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Addiction Medicine: Orientation to the Science of Addiction or An experienced addictionist reflects on applying science to service in a peer driven homeless shelter environment. October 21, 2010 Medical Director Panel Al J. Mooney MD Medical Director, The Healing Place of Wake County

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Addiction Medicine: Orientation to the Science of Addiction orAn experienced addictionist reflects on applying science to service in a peer driven homeless shelter environment

October 21, 2010

Medical Director Panel

Al J. Mooney MD

Medical Director, The Healing Place of Wake County

Chairman, Willingway Foundation

Associate Clinical Professor of Family Medicine, UNC Chapel Hill


Discussion point 1
Discussion point #1

  • Solving America’s #1health problem

  • Alcoholism and drug dependency conditions are major contributors to morbidity and mortality in mental health and physical health environments


Discussion point 2
Discussion point #2

  • “If a tree falls in the woods and nobody is there, does it make a noise?”

  • Knowledge of recent addiction science and neuroscience strengthens our understanding of addictive illness and recovery


Discussion point 3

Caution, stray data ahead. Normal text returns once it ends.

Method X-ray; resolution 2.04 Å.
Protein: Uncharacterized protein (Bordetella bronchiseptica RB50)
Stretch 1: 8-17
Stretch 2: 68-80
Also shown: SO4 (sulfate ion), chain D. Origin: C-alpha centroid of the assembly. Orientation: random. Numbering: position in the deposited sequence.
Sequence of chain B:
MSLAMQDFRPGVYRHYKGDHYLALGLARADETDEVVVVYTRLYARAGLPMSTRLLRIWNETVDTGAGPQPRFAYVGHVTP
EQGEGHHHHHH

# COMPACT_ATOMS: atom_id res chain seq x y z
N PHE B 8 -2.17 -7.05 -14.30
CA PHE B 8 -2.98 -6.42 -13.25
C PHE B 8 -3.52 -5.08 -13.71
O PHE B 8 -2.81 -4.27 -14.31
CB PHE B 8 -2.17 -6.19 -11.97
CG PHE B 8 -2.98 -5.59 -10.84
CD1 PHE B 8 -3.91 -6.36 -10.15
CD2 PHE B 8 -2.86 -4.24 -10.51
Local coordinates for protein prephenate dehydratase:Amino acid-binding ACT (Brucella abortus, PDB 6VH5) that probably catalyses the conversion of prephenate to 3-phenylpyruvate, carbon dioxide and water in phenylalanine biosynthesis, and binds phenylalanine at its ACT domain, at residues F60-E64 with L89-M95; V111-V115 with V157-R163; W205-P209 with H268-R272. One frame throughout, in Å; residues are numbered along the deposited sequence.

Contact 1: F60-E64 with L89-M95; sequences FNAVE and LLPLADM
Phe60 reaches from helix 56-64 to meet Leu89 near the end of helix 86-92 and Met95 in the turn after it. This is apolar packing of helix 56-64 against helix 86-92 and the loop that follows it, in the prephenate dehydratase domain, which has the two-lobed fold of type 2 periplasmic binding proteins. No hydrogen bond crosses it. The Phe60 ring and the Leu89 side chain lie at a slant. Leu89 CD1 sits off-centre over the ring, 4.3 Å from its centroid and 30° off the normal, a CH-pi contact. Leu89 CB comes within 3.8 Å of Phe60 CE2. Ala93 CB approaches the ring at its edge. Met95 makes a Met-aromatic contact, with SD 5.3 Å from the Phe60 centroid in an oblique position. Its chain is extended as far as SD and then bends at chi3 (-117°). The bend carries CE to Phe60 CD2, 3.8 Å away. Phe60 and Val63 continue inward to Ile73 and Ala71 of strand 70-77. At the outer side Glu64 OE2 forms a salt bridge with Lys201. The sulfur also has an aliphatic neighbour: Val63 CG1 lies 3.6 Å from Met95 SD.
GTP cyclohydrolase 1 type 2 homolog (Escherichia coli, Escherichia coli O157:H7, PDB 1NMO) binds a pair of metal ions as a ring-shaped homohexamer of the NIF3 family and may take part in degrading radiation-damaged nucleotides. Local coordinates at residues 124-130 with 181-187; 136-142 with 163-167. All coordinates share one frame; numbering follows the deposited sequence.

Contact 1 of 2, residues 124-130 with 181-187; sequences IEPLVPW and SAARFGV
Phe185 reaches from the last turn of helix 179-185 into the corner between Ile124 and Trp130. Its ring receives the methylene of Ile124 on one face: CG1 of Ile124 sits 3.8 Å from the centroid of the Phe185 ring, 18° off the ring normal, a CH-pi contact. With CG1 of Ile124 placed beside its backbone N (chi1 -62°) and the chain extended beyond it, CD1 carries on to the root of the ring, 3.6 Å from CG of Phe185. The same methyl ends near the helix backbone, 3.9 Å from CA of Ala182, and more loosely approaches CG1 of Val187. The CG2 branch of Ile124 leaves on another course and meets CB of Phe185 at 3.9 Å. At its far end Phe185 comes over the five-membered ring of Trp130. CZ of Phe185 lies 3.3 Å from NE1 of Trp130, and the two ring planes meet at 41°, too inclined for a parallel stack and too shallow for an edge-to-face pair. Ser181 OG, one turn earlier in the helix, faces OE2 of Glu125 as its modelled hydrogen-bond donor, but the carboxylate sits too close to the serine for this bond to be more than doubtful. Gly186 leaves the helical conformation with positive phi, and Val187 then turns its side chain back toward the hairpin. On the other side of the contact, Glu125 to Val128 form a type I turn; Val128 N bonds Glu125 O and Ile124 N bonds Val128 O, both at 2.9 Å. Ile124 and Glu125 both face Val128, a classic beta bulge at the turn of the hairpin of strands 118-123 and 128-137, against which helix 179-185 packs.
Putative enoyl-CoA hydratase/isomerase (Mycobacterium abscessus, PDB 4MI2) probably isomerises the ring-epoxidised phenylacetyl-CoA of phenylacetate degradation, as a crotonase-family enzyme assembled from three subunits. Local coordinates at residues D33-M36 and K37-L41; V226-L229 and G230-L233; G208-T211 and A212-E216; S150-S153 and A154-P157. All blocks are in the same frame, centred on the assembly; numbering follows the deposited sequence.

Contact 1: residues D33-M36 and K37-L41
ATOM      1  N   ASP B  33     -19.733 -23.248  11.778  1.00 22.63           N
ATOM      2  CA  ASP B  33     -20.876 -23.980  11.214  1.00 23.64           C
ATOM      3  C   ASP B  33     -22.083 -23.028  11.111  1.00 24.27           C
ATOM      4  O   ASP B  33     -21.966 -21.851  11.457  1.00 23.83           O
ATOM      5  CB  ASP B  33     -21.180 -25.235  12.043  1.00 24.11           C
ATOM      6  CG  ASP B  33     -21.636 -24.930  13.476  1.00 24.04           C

Discussion point #3

  • “Walk a mile in my shoes”

  • Peer and mutual support (AA, NA, 12 step work, and mutual support) are promising to be effective bridges to life-long addiction recovery


Discussion point 4
Discussion point #4

  • “S*** happens”

  • Understanding that life-long recovery exists in three phases (or zones) assists an individual establish healthy sobriety and negotiate good and bad times throughout their recovering life


Putting it all together
Putting it all together

There is a problem

We can identify the problem

There is a free solution

We can connect the free solution with the problem


Where science meets the sickness

Where science meets the sickness

What evidence is there that the alcohol and drug problem is the number one health problem in America?


Disease facts the problem
Disease facts – The problem

  • Fatal illness

    • 100,000 deaths annually

    • YPLL = Cancer + Heart Disease

    • >80% unanticipated deaths in community mental health

  • Number 1 Health problem

    • $466 billion annual cost of NOT treating

    • No claims data to use for policy formulation

  • 7% U.S. population afflicted

  • ¼of hospital admissions